Best Practice: Flaring; Engineering Design and Construction
Once the tightness test on a new section of network has successfully finished, but before commissioning, the inner air is purged using a vacuum pump, which extracts the air from the new section.
Best Practice: Equipment Leaks; Continual Improvement
Implementing analysis and feedback after third-party damage; improving the accuracy of maps of the network; creating partnerships with relevant stakeholders; raise public awareness of the risk of third-party damage.
Reduction of vented gas from glycol regeneration
Best Practice: Operational Repairs; Equipment Leaks
Flares burn flammable gases that would otherwise be released into the atmosphere. Flaring in upstream oil and gas operations may be needed for safety reasons, because of a lack of capacity to use produced gases, or as a part of routine emission controls.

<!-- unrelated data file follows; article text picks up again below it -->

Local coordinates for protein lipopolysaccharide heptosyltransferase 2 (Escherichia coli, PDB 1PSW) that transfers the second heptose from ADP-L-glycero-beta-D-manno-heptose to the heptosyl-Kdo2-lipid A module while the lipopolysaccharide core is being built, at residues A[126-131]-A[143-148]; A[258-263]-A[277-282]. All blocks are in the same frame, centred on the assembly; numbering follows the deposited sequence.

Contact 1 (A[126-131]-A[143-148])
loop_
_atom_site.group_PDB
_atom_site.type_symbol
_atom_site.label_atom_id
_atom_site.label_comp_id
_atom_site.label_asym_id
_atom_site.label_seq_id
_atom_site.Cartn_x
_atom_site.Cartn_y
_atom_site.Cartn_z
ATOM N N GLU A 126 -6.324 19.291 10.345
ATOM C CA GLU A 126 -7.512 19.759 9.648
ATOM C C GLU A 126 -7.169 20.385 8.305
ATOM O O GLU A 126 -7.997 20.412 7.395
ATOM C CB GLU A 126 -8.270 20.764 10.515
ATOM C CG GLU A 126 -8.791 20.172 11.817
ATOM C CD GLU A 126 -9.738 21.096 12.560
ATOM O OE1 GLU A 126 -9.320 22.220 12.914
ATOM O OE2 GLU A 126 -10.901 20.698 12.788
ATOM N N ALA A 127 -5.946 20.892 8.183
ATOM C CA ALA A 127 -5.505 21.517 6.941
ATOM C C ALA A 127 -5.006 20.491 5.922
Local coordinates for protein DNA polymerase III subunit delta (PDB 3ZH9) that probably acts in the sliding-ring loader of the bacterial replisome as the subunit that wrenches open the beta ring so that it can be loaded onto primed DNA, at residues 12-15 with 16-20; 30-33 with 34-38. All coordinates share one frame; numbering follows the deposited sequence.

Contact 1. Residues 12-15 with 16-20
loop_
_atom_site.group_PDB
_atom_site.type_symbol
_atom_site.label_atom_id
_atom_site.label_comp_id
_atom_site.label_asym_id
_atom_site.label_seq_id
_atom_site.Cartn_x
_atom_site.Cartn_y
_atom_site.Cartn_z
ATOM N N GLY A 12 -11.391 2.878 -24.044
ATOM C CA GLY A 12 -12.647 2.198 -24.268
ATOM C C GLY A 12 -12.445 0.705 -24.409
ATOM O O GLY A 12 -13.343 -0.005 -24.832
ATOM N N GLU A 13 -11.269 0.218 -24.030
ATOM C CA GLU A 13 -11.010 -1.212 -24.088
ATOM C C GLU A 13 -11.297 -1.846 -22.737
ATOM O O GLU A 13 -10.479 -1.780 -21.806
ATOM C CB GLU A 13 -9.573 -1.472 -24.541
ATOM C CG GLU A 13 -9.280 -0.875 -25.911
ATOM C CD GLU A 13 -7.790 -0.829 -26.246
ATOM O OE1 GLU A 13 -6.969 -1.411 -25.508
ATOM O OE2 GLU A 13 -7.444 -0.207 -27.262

Tackling methane emissions from fossil fuel operations represents one of the best near-term opportunities for limiting the worse effects of climate change because of its short-lived nature in the atmosphere and the large scope for cost-effective abatement, particularly in the oil and gas sector.
Engineering design can be used to reduce methane emissions prior to the start of operations for new facilities or modifications to existing facilities.
ExxonMobil is progressing a comprehensive methane management pro-gramme which is on track to meet its goal of reducing methane emissions by 15% in 2020, compared to 2016.